-Education and Health Effects
The Ministry of Economy and Production of Argentina website says, both education and health spending expanded throughout the coarse of the Convertibility Plan. Education/ GDP ratio rose from 3.6 % in 1991 to 5.2 % in 2001, and quickly decreases to 4.3 % in 2002. Public spending on healthcare as a share of GDP increased during the 1990s at 4.3 % and slightly increased4.4 % in the following year of the crisis.
Socioeconomic Effects and Inequality in Mexico
-Employee Wage Effects
The change in the labor composition is due to the increasing importance of the manufacturing labor demand. A higher demand for such labor is resulting to faster rates of increased wages in the manufacturing sector marginalizing many unskilled and already poor workers. Since 1988, relative labor payments have been reduced in many low wage sectors including agriculture and construction.
-Effects of Reduced Government Spending
Due to reduction in government spending the state has also condensed the amount of educational, institutional and social programes that has benefited many Mexicans before. They have also limited wage increase to further minimize the fiscal deficit. Consequently, the reduction in government spending coupled with improper distribution of wealth has increased the poverty incidence rate from 2.39% in 1984 to 18.59% in 1994
just after Mexico agreed to be part of multilateral trade agreement with the United States and Canada.
-Effects of Reduced Economic State Intervention
Neoliberal reforms are guilty of exempting many small and medium scale businesses from thriving and competing in an open economy. However, the abolition of protectionism policies with economic nationalism has left many workers in the agricultural sector of the economy vulnerable to changes in world prices. The coffee growers in the city of Chiapas are an ideal example of this situation. Coffee growers, who are mostly small peasant farmers, have been the most affected by the neoliberal reforms such as the massive cuts in support prices and subsidies, the growing competition in the world market and the privatization of many resources including the Mexican Institute of Coffee (INMECAFE). INMECAFE has provided many coffee growers the assistance and support that they need, some of them including the collection, transportation and marketing of the crops. The privatization of the INMECAFE has driven small coffee growers in debt as they try to keep up with large producers who have controlled the institution.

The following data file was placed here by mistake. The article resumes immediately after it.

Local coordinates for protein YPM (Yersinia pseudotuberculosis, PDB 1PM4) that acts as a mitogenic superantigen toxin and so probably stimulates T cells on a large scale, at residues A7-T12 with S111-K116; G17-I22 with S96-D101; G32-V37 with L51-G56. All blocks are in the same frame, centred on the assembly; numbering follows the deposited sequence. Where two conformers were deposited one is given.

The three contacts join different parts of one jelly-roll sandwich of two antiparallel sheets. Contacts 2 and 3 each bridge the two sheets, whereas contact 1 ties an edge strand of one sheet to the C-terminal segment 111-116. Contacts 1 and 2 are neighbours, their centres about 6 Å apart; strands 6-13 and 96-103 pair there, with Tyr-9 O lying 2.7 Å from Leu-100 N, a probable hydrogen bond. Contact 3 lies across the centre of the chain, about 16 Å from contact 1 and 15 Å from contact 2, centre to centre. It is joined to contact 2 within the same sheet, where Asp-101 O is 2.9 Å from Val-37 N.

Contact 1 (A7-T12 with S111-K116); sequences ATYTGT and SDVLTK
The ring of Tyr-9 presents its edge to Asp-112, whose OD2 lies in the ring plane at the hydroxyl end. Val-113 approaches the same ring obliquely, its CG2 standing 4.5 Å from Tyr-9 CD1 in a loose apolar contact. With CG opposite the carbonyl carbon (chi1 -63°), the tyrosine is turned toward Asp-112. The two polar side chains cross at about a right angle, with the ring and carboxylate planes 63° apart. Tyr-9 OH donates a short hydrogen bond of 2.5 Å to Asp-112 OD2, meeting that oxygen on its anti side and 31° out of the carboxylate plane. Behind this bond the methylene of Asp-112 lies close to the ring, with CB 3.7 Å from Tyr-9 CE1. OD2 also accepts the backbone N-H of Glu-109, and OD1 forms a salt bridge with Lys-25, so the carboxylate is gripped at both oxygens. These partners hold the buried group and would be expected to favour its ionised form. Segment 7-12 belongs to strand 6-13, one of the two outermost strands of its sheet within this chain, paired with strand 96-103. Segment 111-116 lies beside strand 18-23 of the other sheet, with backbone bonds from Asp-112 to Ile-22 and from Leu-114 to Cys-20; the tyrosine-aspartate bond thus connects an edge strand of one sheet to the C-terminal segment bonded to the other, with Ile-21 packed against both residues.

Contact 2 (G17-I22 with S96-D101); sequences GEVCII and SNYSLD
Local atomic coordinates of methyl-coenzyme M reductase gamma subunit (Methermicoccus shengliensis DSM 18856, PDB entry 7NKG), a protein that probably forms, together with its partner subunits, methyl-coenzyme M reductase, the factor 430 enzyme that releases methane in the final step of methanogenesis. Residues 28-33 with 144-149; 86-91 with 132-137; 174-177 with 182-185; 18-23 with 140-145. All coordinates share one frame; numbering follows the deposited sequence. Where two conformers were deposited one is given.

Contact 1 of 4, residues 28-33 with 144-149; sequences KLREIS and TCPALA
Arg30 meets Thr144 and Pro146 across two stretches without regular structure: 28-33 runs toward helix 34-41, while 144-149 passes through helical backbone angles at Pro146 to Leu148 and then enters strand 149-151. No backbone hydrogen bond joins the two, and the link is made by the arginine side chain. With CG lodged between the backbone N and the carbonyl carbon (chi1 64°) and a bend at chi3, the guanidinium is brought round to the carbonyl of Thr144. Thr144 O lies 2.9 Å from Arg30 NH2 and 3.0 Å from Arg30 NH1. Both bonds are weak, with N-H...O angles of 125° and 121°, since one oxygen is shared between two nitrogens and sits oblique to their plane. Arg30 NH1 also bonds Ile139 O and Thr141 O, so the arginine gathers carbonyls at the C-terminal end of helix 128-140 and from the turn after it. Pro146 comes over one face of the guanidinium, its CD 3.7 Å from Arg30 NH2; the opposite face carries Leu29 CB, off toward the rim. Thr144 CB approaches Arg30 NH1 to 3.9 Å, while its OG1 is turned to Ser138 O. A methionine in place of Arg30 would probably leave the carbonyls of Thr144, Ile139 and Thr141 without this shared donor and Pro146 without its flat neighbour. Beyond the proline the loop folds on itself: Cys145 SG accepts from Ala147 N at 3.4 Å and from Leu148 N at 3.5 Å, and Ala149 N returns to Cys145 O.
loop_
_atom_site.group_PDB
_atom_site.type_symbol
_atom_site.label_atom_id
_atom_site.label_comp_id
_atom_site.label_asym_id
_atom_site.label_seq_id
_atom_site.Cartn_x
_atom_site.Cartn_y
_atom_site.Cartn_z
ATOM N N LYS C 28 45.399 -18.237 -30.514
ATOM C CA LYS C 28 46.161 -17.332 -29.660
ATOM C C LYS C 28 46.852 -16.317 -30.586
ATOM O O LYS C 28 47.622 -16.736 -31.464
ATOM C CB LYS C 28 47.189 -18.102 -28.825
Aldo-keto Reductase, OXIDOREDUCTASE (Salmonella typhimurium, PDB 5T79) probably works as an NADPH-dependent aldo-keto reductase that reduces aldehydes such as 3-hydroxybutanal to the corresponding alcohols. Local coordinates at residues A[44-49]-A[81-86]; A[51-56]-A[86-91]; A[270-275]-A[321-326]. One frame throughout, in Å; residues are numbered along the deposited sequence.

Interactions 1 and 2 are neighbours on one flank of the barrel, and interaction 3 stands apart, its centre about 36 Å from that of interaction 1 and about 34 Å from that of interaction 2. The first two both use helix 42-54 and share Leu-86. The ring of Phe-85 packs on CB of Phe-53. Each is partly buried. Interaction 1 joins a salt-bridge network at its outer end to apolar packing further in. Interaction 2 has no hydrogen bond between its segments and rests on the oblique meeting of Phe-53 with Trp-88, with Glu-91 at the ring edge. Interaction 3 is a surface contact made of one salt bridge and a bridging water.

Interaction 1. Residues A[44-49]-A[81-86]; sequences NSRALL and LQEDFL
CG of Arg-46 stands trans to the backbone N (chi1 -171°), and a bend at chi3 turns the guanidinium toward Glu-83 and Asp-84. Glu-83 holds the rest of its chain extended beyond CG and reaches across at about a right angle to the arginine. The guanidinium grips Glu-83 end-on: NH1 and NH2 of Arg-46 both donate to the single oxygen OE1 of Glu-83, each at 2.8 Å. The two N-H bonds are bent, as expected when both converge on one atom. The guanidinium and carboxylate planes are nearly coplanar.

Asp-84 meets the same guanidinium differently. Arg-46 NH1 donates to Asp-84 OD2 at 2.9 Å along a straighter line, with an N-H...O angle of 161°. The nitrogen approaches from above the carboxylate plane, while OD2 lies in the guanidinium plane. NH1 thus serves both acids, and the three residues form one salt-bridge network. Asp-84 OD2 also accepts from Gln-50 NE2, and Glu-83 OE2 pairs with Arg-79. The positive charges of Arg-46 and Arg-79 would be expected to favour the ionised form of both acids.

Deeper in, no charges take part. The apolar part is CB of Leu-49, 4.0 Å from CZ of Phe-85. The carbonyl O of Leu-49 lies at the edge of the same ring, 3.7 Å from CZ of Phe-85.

Location of Chiapas, Mexico
Coffee growers in Chiapas, Mexico
The Uprising of Guerilla Movements in Mexico
The unequal distribution of income has resulted in the uprising of many guerrilla movements prominently in the area of Chiapas as they hope for change and equality. Neoliberalism has posed challenges to the Indian population has they strive for Indian peasant mobilization, land ownership and self government. As NAFTA went into effect, the Zapatista National Army (EZLN) didn’t hesitate to carry out a frontal attack portraying their dissatisfaction to the new agreement and neoliberal policies. Their demands of self government and land ownership go directly in contradiction to the core neoliberal goals of privatization and individualization imposed by the government.